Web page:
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Friday, March 11, 2016

Friday Rewind: Given Away a Sicilian Upbringing


Dear Readers, Writers, and Precious Patrons,

Today on Friday Rewind, we bring you Given Away A Sicilian Upbringing by Marianna Randazzo, a book feature that was included in issue 5 of All Authors Magazine.


Blurb: 

In Sicily, 1935 a four-year child walks away from her loving family, her mother, her sister and an infant brother, with a great-aunt for a vacation. She spends the next eight years of her life absent from their lives. It was not an abduction nor was it an adoption. Tina lives in a one-room house in one of the poorest regions of Sicily. She sleeps between a loving aunt and a deranged uncle. She shares her breakfast with goats and chickens while living in the shadow of fascism. The child grows up while WW II ravages the town. Her school is taken over by German soldiers and the things like bread and eggs that were once plentiful, no longer exist. Less than 25 kilometers away her family leads a very different life. 

After eight years, she returns home to find her childhood interrupted again. This time sickness, warfare and destruction are her enemies. In wartime Europe, childhood does not exist. The child witnesses and experiences many disturbing things from her uncouth, unsanitary living conditions to the failed paratroopers dangling from trees during the allied invasion.
Tina is a survivor. She is able to forgive those who took so much away from her. Her spirit trumps over adversity during the war times within and around her. As she grows older, she struggles to keep the harsh realities of World War II and abandonment at a distance through her sense of humor, imagination and determination.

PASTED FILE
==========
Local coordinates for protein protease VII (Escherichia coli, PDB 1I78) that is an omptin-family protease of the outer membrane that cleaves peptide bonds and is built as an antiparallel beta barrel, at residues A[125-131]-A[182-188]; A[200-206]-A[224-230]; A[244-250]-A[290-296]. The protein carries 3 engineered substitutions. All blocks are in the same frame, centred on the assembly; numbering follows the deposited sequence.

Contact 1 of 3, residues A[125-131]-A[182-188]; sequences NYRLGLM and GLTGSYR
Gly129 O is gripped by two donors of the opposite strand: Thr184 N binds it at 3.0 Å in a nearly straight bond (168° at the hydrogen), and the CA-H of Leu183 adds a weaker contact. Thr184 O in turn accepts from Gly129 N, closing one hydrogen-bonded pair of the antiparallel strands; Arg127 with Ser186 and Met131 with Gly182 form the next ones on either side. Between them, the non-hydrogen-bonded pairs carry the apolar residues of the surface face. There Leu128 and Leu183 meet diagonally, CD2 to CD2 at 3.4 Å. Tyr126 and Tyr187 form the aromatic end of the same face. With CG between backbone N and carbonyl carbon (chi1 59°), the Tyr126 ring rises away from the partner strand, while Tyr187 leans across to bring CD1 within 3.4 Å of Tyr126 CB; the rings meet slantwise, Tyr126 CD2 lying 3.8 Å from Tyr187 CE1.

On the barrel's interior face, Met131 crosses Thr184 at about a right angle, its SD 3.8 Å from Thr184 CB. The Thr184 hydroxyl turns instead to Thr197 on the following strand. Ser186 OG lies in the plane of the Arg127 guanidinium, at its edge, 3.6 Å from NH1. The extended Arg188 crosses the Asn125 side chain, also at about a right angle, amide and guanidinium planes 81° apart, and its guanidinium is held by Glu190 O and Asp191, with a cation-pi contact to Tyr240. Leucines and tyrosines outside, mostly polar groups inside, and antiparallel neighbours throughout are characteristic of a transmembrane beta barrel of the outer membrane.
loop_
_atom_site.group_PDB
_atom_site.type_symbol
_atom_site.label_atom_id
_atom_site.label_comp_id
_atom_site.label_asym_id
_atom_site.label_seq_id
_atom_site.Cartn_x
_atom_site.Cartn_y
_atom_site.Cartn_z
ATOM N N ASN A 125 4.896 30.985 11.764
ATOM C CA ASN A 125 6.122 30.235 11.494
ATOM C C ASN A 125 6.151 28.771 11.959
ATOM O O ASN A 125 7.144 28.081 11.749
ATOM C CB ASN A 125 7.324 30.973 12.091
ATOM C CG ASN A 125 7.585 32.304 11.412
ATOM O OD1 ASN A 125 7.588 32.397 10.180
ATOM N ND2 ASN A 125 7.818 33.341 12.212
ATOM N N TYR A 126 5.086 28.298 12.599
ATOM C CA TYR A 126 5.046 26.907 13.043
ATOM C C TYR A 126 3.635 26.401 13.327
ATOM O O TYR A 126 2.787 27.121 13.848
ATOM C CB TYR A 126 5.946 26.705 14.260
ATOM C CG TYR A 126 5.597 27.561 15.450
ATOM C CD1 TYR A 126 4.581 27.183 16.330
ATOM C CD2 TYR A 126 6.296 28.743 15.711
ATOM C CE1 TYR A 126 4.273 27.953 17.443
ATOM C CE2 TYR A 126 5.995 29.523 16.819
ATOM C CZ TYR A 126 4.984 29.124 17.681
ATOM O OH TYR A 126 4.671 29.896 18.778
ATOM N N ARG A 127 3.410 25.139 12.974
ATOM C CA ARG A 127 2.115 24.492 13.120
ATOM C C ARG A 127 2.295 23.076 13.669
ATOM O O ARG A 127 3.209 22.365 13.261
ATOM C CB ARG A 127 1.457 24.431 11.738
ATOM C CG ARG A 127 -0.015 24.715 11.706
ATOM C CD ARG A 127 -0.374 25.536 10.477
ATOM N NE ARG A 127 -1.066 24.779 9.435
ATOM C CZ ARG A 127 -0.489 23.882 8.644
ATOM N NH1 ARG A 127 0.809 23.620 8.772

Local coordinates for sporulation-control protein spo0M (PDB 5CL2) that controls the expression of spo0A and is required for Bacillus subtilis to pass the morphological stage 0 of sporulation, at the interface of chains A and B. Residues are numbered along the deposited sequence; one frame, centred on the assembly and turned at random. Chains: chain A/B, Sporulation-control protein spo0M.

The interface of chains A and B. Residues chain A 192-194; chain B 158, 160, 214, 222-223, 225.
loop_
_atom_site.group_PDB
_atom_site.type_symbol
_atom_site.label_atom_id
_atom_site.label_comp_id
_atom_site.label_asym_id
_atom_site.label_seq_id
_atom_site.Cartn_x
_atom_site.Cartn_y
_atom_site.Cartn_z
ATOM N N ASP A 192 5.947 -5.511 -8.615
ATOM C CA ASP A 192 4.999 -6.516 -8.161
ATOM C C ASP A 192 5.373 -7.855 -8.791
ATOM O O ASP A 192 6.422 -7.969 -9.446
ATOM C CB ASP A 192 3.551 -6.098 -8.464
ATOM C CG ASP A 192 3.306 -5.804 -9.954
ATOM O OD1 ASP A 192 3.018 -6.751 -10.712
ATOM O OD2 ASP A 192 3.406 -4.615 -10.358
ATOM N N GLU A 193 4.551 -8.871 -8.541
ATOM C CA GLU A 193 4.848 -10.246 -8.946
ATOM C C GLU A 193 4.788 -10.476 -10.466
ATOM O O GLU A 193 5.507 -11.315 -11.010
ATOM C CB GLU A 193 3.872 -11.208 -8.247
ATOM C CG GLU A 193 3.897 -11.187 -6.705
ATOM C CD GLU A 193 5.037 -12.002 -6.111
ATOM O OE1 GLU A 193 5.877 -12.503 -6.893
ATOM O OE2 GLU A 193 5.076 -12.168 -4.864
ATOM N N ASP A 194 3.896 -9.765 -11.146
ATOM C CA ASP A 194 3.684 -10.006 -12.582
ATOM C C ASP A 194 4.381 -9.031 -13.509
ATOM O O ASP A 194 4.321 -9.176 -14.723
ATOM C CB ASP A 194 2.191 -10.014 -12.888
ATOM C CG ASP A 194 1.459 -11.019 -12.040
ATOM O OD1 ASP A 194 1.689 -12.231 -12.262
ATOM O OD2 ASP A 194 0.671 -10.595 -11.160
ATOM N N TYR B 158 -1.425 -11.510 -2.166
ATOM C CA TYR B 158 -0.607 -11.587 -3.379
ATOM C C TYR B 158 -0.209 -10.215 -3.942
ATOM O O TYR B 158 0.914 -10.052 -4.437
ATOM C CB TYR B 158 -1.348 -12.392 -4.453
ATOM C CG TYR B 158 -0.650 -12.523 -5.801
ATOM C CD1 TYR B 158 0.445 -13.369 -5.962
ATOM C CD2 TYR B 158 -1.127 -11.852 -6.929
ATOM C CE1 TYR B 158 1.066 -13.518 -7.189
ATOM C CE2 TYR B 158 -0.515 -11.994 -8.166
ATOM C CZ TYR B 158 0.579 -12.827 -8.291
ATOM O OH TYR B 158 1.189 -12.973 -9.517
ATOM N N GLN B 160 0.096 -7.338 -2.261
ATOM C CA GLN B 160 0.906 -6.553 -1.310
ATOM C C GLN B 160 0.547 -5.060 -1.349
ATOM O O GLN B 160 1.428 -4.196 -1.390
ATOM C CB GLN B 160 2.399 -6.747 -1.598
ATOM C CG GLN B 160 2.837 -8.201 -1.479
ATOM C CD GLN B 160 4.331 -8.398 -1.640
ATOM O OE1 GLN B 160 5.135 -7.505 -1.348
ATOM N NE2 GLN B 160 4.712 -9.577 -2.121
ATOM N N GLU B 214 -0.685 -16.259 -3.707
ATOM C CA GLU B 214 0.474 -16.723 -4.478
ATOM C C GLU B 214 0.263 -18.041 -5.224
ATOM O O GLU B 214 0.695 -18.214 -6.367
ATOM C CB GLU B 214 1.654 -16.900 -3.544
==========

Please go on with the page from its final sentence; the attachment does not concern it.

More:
By the age of 15, her fate is sealed, again, without her permission. To gain passage to America she must accept the role as a war bride. A tyrannical, overbearing, bootlegging aunt in America arranges the match. Tina must live under her roof and her rules until her citizenship is secure.
 
Tina has earned the right to complain, yet at no point does she play the victim. At times, her nonjudgmental stance is disquieting. Despite circumstances that could be categorized as abusive and undeniably negligent. Tina respects her parent's decisions and sacrifices herself for the greater good—even when it is not apparent to her.
 
Despite a raging war, Tina thinks about her family and her friends more than about the horrors of the battle fought across the continents, even when she is a victim of the German soldiers’ mockery and the American soldier’s unusual ways. She is remarkably clever and insightful. The plot and setting are true to life in the period of the past. It will bring the history of war torn Europe to life, providing us a lens upon our collective past that define our unique lives.
 
Tina triumphs against all odds with an unconditional love for a family that despite its profound flaws gave her the fortitude to carve out a successful life on her own terms. Given Away,A Sicilian Upbringing, demonstrates that even in the midst of the most horrendous conditions of war, without trivializing the historical tragedy, perseverance prevails as Tina declares what is rightfully hers.


Excerpt:   
  

Mussolini’s Square

It was he, Mussolini  “Il Duce” who made education mandatory and fed the poorest children.  After school, children would line up for a slice of bread with marmalade and go home with food in their belly.

One day Tina decided to get on the line for the special indulgence. When it was her turn, she was pushed away.

“You have food in your house, don’t be greedy,” she was told.